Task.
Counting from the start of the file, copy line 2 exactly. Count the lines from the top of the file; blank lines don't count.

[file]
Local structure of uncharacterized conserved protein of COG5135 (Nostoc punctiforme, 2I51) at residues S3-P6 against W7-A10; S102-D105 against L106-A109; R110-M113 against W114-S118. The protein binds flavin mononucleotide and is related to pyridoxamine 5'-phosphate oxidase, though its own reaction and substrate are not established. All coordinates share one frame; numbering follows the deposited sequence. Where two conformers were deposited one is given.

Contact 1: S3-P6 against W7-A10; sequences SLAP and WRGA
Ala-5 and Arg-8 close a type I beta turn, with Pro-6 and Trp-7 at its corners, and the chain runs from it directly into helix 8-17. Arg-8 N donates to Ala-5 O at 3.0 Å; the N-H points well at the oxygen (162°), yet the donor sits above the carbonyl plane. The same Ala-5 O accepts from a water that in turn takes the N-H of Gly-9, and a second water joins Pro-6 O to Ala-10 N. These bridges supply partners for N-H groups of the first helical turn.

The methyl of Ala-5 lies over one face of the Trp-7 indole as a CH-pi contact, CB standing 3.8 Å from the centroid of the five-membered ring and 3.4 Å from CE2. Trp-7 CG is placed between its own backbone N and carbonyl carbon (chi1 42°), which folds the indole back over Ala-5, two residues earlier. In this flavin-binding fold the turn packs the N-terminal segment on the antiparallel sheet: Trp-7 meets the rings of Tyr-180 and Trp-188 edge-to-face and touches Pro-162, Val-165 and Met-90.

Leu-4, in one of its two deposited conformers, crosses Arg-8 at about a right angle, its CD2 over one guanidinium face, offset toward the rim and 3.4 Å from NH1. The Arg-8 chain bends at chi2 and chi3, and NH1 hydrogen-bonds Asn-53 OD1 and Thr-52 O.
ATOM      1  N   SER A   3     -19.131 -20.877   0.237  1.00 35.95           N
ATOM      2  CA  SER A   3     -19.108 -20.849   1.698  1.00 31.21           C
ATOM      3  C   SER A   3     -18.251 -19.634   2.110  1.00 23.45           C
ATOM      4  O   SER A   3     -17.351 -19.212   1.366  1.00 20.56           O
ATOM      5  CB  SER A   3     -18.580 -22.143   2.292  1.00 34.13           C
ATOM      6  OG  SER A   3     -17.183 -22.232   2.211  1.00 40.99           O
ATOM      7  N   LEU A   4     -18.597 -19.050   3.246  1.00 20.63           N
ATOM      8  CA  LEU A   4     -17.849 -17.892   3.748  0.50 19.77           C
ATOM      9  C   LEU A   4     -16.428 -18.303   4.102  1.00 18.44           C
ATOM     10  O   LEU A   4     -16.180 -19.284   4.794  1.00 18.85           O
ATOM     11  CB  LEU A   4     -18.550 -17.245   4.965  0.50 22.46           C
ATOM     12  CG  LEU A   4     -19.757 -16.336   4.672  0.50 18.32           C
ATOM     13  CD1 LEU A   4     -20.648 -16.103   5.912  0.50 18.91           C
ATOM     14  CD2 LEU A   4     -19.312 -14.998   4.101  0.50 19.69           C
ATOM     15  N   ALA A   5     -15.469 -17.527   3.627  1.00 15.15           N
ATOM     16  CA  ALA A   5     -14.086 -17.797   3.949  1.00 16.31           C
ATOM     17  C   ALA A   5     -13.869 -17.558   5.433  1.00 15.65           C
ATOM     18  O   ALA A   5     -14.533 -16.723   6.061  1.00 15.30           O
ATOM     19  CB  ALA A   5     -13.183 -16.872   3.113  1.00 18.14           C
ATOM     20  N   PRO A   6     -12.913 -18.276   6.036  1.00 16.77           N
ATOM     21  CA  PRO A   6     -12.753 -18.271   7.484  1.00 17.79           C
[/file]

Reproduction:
Contact 1: S3-P6 against W7-A10; sequences SLAP and WRGA